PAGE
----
The clear link between early electronic, post-punk, noise and the modern brand of industrial-strength techno has become clearer and clearer over the past few years, thanks in no small part to entities like Sandwell District. That collective features LA's Juan Mendez, a vocal post-punk fan (and Tropic of Cancer founding member) whose previous work as Silent Servant has plunged surging Germanic techno into the sludgy atmospherics and gothic timbres of the most obscure post-punk seven-inches. Though a large quantity of his recent work has been disseminated through Sandwell District, his debut album comes from an unlikely place: noise artist Prurient's Hospital Productions, a label known more for its explorations of ear-piercing frequencies and serrated blankets of distortion than techno.
Negative Fascination doesn't break the mould exactly. But there's a distinct mark of confidence, from the breathtaking soundscape of beatless opener "Process (Introduction)"—revelling in the occult sound experiments of associates Raime—to the way a twisted metal arpeggio surfaces in "Invocation of Lust." (Mendez (and Sandwell) has always had a melodic streak, yet you'll find little in his catalogue more overt than the stirring strings in the latter track.)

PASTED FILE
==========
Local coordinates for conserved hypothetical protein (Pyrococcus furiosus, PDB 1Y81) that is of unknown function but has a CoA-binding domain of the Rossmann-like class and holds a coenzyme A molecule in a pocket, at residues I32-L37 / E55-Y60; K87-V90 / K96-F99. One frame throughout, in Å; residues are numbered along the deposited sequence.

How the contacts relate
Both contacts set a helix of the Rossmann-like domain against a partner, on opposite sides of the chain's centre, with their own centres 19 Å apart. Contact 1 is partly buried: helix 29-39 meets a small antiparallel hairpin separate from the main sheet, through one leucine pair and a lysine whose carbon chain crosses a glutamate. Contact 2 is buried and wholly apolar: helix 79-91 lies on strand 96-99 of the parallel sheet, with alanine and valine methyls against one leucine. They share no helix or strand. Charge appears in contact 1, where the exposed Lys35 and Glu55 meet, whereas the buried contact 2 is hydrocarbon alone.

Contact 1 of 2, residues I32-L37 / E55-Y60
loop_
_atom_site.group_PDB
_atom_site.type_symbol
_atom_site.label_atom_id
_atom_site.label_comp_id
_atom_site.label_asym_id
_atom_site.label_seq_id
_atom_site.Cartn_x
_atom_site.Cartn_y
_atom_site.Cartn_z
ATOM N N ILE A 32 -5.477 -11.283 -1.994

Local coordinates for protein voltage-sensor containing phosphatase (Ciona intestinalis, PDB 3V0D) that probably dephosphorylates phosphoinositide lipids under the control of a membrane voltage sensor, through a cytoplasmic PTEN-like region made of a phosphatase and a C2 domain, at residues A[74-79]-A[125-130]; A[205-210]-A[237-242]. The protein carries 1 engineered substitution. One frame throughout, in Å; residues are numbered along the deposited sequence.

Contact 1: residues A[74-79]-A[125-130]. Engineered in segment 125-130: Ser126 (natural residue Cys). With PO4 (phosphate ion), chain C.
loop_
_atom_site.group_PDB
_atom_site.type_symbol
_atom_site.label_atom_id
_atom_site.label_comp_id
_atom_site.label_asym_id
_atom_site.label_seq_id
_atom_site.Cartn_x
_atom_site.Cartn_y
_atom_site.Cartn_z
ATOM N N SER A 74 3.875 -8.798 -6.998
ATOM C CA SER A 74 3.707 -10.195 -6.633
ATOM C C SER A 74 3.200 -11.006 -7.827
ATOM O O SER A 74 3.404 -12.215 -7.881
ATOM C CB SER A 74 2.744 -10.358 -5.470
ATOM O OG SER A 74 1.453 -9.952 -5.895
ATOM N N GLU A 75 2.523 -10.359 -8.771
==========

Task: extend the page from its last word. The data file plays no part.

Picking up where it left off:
As melodic and memorable as these tracks are, they're also some of Mendez' least forgiving. "The Strange Attractor" is a brutal workout with eardrum-scraping chords that relentlessly pan the spectrum as if trying to disorient the listener, and "Temptation & Desire" ups the ante by coating the kicks in rust and dropping them in an acid bath of shrieking frequencies. Meanwhile, "Moral Divide (Endless)" prefers motorik á la the stiff metronome of Tropic of Cancer, before everything wraps up with "Utopian Disaster (End)," a comparably lengthy track which sounds like Sandwell distilled: sonorous sustain chords punctured by a perpetually flowing arpeggio and atmospherics so cavernous you'll want to bring a headlamp.
What's most impressive about Negative Fascination is how Mendez manages to cover so much ground both so cohesively and in such a relatively short period of time, the rare techno album that finishes up under 40 minutes. It feels like a miniaturized epic, and it sees Mendez touch on all the established hallmarks of his already renowned sound, embellishing it here and there with grandiose flourishes.